Questions about Heifer Development


Spend an afternoon reading scientific journal articles like it’s the latest newsstand gossip and your head will be spinning like a carnival ride. If only I could master the art of speed-reading…
Everyone has a different approach to developing replacement heifers for their beef herds. Some simply focus on a good feeding and mineral program, consistent from weaning through breeding. Others approach with ideas of modifying nutrition levels and gaining the advantages of compensatory gains. Then there are physiological aspects of puberty; at what age and weight will the heifer reach puberty, how can we determine this point, and how can we manage this.
Reading all of these articles, I can get pretty wrapped up in trying to over think the topics and forget what I am looking for. Sometimes our best ideas start with the basics, then work their way up.
Here are some basic principles of heifer development covered in various papers:

  • Heifers will reach puberty at a specific weight and age, which can be influenced by genetics and management of their environment
  • Post-weaning management of heifers is critical to their longevity and productivity in the cowherd.
  • Early (preweaning) rapid growth can have a negative impact on development of the reproductive tract and endocrine system in heifers.
  • Once heifers reach puberty, fertility in the first cycle in lower, increasing with the second or third ovulation.
  • In order for a heifer to calve at 24 months of age, she must be cycling and ready to breed at 15 months.
  • Breeding heifers earlier in the season will increase their longevity in the cowherd with a restricted breeding window.

Now it’s your turn. What is important to you in replacement heifer development? What aspects do you have questions about? What obstacles stand in the way of breeding heifers to calve successfully and by the age of 24 months? Do you have any suggestions or opinions from your experience?

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3 Comments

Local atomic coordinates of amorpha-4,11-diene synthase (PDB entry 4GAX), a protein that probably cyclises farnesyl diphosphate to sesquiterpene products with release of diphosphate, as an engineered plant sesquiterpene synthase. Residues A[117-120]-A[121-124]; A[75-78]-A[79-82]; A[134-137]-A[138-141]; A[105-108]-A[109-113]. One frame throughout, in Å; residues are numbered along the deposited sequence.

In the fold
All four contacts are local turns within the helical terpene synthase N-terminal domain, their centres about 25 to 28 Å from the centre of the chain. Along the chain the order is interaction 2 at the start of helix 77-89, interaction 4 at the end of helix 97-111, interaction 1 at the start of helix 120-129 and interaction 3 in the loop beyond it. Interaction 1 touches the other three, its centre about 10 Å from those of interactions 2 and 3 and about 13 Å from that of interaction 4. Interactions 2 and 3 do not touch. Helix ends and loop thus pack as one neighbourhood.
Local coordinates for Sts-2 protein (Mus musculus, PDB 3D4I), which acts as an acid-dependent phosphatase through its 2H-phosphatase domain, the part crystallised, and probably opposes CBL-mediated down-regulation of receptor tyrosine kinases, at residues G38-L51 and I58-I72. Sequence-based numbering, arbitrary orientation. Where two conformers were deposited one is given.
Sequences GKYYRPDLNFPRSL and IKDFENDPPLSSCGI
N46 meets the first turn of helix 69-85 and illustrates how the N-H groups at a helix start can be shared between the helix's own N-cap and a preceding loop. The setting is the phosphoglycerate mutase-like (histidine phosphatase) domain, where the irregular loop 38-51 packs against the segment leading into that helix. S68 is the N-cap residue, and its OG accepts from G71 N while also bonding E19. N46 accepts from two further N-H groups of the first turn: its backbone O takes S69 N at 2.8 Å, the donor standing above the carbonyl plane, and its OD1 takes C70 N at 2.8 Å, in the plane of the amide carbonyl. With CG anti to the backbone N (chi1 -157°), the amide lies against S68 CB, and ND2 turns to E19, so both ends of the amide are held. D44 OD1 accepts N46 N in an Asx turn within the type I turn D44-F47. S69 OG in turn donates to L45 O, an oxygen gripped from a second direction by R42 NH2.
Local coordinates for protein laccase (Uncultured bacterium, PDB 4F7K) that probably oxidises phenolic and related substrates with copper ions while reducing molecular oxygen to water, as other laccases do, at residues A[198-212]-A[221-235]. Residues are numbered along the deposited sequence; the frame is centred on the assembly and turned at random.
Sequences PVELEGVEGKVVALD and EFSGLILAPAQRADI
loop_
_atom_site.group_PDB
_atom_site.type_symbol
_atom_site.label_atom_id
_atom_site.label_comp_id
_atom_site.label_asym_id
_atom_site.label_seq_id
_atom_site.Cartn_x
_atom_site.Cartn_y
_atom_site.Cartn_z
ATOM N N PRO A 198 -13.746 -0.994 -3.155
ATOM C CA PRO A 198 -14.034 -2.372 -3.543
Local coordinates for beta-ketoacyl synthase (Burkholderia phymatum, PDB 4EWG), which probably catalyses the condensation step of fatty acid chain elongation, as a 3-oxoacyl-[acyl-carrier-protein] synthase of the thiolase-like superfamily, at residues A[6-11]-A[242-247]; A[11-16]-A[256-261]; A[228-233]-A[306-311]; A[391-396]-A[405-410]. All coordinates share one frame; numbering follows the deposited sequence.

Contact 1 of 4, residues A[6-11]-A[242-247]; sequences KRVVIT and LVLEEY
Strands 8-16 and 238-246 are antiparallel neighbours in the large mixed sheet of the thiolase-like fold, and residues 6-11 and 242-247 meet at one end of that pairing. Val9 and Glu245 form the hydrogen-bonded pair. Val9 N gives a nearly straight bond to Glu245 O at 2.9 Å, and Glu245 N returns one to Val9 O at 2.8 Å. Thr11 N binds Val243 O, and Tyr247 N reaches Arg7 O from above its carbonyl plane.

1. Ryan, I have been running a heifer development program for about 5 years now. We buy 350 heifers at weaning time in the fall–from people who buy Registered Angus bulls from me. We select the mid-sized, prevaccinated, weaned heifers and from day 1, treat them the same that I treat my registered Angus heifers. We pelvic measure them at 12 months of age, OCV them and give them all the vaccinations, including Hadjo Bovis.

    Feeding is very important through the winter. We do not like to feed a lot of grain, but a corn silage mix is great. We aim for about 1.5 to 2 pounds of gain per day. They end up weighing around 800 pounds when we breed them in the spring. I AI most of them for early February and put low birth weight, calving ease bulls in for clean up. It is also important that the bulls have some growth to them, as well, as it is nice to have a little calf but if it never grows, it wasn't worth breeding for!

    But I am a firm believer that culling your replacement heifers every step of the way–pelvic size, phenotype, weight, and disposition are all very important traits! So far, we have been very successful with our program. Last year, we kept 80 of them for ourselves to calve out and didn't pull even one calf. We did lose one to the weather, but none because of the heifer.

    There are so many things that go into proper heifer development! I look forward to reading the comments/responses you receive!

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  2. I am very concerned with the cows and heifers calving from drought areas this year. In reading information from BIF convention about fetal programming, those calves who received inadequate nutrition during gestation are programmed to do poorly. They may not gain as well, grow as well, and may have other problems expressed.

    This could affect the nation's cowherd for a lot of years. I really feel for the producers who may be able to hang on through this drought, but may have less efficient and thrifty cattle in 2-5 years because of it.

    This may be a good test of the “fetal programming” theory.

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  3. Thanks for the comments Debbie. Fetal Programming isn't something that has come to mind, but I have seen a few articles on the topic. I'm sure I'll be looking more into this kind of stuff over the next few years.

    And those are the kinds of stories I'm wanting to hear! Never know where an idea will come from. Thanks!

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